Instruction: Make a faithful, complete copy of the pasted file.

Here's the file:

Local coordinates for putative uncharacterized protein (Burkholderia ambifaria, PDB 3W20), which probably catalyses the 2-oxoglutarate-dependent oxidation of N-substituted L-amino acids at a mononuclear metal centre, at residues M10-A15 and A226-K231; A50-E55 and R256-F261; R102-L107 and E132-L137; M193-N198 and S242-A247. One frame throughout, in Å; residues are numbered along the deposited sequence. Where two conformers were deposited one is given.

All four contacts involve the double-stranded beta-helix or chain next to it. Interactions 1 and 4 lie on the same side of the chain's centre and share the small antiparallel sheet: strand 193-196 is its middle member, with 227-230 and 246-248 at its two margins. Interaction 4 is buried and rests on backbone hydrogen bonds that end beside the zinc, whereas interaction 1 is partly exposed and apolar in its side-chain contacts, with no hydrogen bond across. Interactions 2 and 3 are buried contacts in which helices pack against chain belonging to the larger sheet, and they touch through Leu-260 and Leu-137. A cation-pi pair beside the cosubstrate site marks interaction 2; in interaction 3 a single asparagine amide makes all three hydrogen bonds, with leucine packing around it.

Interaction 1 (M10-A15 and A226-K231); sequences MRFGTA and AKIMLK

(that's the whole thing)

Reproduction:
Local coordinates for putative uncharacterized protein (Burkholderia ambifaria, PDB 3W20), which probably catalyses the 2-oxoglutarate-dependent oxidation of N-substituted L-amino acids at a mononuclear metal centre, at residues M10-A15 and A226-K231; A50-E55 and R256-F261; R102-L107 and E132-L137; M193-N198 and S242-A247. One frame throughout, in Å; residues are numbered along the deposited sequence. Where two conformers were deposited one is given.

All four contacts involve the double-stranded beta-helix or chain next to it. Interactions 1 and 4 lie on the same side of the chain's centre and share the small antiparallel sheet: strand 193-196 is its middle member, with 227-230 and 246-248 at its two margins. Interaction 4 is buried and rests on backbone hydrogen bonds that end beside the zinc, whereas interaction 1 is partly exposed and apolar in its side-chain contacts, with no hydrogen bond across. Interactions 2 and 3 are buried contacts in which helices pack against chain belonging to the larger sheet, and they touch through Leu-260 and Leu-137. A cation-pi pair beside the cosubstrate site marks interaction 2; in interaction 3 a single asparagine amide makes all three hydrogen bonds, with leucine packing around it.

Interaction 1 (M10-A15 and A226-K231); sequences MRFGTA and AKIMLK